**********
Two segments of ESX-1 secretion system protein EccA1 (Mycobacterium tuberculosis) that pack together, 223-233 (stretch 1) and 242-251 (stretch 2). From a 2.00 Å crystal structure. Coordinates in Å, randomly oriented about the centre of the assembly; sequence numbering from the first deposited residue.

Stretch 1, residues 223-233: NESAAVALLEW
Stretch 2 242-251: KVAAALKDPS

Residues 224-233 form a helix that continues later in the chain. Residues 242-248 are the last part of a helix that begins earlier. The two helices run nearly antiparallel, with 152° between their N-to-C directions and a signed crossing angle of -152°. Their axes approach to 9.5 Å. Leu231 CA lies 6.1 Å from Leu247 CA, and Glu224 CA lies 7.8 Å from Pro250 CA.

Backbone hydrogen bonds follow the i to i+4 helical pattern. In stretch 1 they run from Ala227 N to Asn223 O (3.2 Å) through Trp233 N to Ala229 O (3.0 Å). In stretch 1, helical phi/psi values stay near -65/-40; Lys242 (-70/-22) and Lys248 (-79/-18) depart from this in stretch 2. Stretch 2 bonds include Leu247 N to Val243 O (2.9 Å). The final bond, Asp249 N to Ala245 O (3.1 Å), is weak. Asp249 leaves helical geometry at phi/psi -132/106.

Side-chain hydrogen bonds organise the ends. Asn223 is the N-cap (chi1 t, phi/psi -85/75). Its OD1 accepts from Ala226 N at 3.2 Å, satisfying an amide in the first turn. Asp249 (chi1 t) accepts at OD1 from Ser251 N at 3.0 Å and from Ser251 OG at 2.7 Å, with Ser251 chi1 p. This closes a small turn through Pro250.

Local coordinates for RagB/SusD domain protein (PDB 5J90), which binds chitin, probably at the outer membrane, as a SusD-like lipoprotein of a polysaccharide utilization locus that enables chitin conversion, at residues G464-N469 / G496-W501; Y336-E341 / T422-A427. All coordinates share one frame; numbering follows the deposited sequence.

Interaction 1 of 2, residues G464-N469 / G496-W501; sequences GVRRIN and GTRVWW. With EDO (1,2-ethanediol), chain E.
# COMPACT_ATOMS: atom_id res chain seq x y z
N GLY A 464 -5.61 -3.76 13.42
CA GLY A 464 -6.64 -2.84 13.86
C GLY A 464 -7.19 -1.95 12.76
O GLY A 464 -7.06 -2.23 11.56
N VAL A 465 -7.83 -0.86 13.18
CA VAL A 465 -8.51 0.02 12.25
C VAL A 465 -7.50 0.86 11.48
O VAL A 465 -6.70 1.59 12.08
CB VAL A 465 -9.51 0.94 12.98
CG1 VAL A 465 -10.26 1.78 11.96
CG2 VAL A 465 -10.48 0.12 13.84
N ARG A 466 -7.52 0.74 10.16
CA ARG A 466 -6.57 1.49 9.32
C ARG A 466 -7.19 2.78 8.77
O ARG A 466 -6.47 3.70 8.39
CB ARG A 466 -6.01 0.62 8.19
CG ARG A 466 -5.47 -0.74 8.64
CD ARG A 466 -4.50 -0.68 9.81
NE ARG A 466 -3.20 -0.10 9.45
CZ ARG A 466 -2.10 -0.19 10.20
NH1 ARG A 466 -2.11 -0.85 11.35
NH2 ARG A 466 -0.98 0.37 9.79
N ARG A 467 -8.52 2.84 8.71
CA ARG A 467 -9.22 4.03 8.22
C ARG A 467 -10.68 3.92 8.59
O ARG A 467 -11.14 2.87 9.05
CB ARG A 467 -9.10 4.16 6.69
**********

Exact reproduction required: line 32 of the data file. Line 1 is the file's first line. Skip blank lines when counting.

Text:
N ARG A 467 -8.52 2.84 8.71